After my Adidas road beaters passed the 1,000-mile mark last year, I’d started thinking they might just be immortal.
These were the first real running shoes I bought back in 2010, when I still had 30 pounds left to lose. But I hadn’t worn them on a run in months, and they’d been relegated to fourth-string with my recent purchase of Saucony Kinvara 3s. This week I mowed the lawn in them, the fresh green stains signifying their apparent retirement.
The light was fading as I finished up, but I wanted to go on a short run to loosen up my quads, which had been on strike ever since our fire tower workout two days earlier.
This was gonna be a slow jog on gravel. The way my legs felt, it almost didn’t matter what I had on my feet.
“What the heck,” I thought. Nobody was going to see my grass-stained shoes anyway.
I’d thought my beaters might have stiffened up in the closet, but they felt like security blankets protecting my feet from the gravel. It was my quads that were causing all the trouble — along with that ax murderer I kept imagining was lurking in the increasingly dark woods I was passing by.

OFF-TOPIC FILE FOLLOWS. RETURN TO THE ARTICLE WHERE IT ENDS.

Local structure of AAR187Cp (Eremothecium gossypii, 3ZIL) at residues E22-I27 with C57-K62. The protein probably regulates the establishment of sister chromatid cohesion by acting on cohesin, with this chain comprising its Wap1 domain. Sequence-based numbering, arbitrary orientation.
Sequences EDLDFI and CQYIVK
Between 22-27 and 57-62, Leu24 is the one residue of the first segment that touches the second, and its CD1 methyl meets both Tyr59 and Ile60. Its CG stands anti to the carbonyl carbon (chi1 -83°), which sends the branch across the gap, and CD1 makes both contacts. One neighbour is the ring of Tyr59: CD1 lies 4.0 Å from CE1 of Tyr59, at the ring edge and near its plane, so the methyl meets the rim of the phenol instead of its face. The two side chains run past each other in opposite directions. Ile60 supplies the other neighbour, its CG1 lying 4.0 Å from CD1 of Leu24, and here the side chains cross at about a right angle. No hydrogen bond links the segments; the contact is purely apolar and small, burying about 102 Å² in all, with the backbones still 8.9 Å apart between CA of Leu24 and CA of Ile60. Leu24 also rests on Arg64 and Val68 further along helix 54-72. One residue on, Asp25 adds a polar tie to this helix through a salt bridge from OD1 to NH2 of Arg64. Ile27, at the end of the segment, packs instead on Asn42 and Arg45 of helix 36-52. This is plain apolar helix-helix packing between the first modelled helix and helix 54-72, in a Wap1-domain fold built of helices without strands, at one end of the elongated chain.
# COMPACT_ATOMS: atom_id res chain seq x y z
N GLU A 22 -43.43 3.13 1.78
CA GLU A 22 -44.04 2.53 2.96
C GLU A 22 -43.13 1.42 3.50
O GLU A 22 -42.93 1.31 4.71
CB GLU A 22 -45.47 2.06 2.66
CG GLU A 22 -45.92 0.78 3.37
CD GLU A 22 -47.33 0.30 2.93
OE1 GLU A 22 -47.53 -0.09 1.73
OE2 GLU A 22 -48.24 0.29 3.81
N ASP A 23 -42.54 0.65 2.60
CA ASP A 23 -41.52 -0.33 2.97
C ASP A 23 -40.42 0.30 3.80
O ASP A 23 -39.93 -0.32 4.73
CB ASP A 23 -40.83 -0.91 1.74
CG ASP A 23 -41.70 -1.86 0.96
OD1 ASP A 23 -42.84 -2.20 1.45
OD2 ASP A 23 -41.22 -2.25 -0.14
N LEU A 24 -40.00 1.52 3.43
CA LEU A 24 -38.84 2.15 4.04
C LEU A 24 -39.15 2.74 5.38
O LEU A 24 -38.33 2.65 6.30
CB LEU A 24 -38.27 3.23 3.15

I like to think I could outrun most potential attackers, as long as I wasn’t taken by surprise. But I wasn’t going anywhere fast now. This seemed like a good time to call my sister, especially since she’d been texting me for the last half mile about when we were going to run next.
“My thighs are basically not working,” I told her. “Even worse, I think there’s a serial killer spying on me in the woods.”
It helped to hear a familiar voice. And to look down and see my old familiar shoes, still surprisingly comfy after all this time, even if they do look like something out of a horror movie.
By the time our house appeared in the distance, the knots in my muscles were loosening up. I even managed to build up a little burst of speed, which had seemed impossible earlier.
Could I really retire my beaters, which have taken me on so many adventures, real and imagined?
Or would I discover, on the next wearing, that the fuzzy warm glow of nostalgia had worked some kind of spell, like the fairy godmother in Cinderella?
Maybe they’re just gnarly old pumpkins after all.